May We Never Forget
by Clyde Boswell
One of my jobs while attached to a certain troop carrier squadron in Nam was to ferry the dead or almost dead to the morgue at Da Nang or to the hospital in Japan. There was nothing easy about this job. I suppose that other than having to leave my wife and son behind for a year, this was quite possibly the most difficult time of my life. I still have terrible flashbacks at times of having to place black plastic body bags inside the airplane, strapping them to the floor .
On one such mission, a young soldier was in critical condition and was being flown along with other soldiers to Japan to the military hospital in hopes of saving their lives. This young man wanted only to see his home again. It’s been so long ago that his name and hometown escape me. Doesn’t really matter because there were many in the same situation.
We had nurses and doctors who tried to keep these young men alive on these flights to Japan. They did all they could possibly do to see that these men made it. Some made it, some did not. The young man I refer to did not.
“I miss home,” he told me. “Sir, will I get to see my folks again?”
I looked at the nurse; she could only shake her head “no.” Seeing someone die really hurts. Especially someone so young.
“If I don’t make this trip,” he said, “please promise me you will never let America forget those of us who gave it all here in the jungles and rice patties so far from our homes.”
I made this promise to the soldier, and every day I try to remind people of those young men who serve so proudly and the many who gave their lives for people who seemed to care less.
When Beth Jacks asked me over a year ago to write an article for USADEEPSOUTH, I was given an opportunity to live up to the promise I made not only to that young man who died on the airplane but to all those almost sixty thousand who gave all they had for freedom. I didn’t know all of them, of course, but I know if they were here today they would do the same for me and they would serve again proudly. That’s what makes this nation we call America such a great and wonderful nation. All I can say is that as long as I live, I will always remind America of the sacrifices that were made in Viet Nam.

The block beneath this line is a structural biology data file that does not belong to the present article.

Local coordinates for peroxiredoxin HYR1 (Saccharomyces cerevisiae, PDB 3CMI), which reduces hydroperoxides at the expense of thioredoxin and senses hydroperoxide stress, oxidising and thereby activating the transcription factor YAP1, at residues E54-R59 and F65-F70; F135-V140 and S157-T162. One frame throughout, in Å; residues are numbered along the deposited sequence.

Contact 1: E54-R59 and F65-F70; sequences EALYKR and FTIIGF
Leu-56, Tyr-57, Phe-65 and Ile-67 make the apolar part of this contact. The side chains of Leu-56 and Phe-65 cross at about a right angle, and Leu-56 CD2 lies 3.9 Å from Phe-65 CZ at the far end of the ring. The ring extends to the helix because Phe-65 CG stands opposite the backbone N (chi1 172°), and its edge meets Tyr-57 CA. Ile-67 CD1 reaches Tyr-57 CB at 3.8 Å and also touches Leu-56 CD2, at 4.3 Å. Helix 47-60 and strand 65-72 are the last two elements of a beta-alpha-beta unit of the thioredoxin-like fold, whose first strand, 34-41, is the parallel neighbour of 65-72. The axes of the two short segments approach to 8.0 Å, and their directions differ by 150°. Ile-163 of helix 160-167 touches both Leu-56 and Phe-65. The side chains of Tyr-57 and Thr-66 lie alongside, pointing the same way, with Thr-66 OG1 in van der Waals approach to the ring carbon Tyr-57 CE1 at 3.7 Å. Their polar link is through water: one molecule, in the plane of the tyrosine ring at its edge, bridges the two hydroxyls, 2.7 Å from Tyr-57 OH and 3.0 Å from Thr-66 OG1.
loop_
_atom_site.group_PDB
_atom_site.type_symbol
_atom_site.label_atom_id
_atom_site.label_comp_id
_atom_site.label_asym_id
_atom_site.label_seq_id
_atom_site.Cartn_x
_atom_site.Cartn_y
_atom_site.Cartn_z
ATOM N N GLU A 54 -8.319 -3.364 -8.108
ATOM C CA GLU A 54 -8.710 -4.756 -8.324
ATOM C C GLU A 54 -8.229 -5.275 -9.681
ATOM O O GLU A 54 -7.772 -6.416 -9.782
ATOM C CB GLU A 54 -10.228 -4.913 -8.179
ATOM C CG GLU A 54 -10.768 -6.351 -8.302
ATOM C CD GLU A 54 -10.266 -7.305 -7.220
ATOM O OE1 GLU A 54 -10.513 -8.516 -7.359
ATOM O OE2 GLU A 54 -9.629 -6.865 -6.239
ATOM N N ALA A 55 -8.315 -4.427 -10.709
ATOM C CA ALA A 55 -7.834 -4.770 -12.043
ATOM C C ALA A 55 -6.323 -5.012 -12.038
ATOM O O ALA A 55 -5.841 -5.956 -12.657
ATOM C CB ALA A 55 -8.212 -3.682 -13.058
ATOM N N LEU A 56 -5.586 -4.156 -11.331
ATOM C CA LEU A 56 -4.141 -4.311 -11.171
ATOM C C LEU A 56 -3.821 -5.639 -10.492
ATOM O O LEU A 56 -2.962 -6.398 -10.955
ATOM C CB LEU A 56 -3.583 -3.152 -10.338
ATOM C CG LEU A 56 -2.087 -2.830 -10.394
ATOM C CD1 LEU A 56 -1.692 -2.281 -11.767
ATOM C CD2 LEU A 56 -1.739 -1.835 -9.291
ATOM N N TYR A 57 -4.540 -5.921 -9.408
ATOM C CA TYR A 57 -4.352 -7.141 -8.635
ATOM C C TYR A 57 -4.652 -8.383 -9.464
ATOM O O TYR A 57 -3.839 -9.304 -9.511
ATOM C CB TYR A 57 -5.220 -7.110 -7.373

For you see, we came back to a nation that called us baby killers and warmongers. But as the years have come and gone, many of us have forgiven, but not forgotten, a nation that sent us to fight a war that wasn’t a war that cost us so many young soldier’s lives. Families lost their loved ones . . . and for what?
As I sit here typing this message I am crying like a little baby. I can see and feel that young man’s eyes burning, ever burning, in my heart and hear his words: “Please don’t let them forget.”
I was diagnosed with Post Traumatic Syndrome. Long words for battle scars. I see, feel, and even hear in my sleep and dreams at times, Viet Nam. I can even smell the JP-4 jet fuel. I hear the dying, and it tears my heart out.
Don’t let them forget us -- so our children and their children will never be in this situation again. Do not worry, my comrades, as long as I live America will remember your sacrifices in a country so far away from home. Sleep well, my comrades, until that day comes when we shall all be together again where we will not know death and pain and suffering.
On this upcoming Veterans Day, may I say to America: Please remember all veterans and tell them you support them in what they do. Remember they are the folks who put their lives on the line for you every day. May I also say to the parents who have lost sons and daughters in the deserts of Iraq and Afghanistan that you can be proud of your children. America is in good hands.
May God bless America always, and may the Stars and Stripes forever wave over the land of the free.
Mississippi Delta native Clyde Boswell is retired from the postal system, but stays busy with writing, singing, and playing with his grandkids. Readers may write Clyde at this address.
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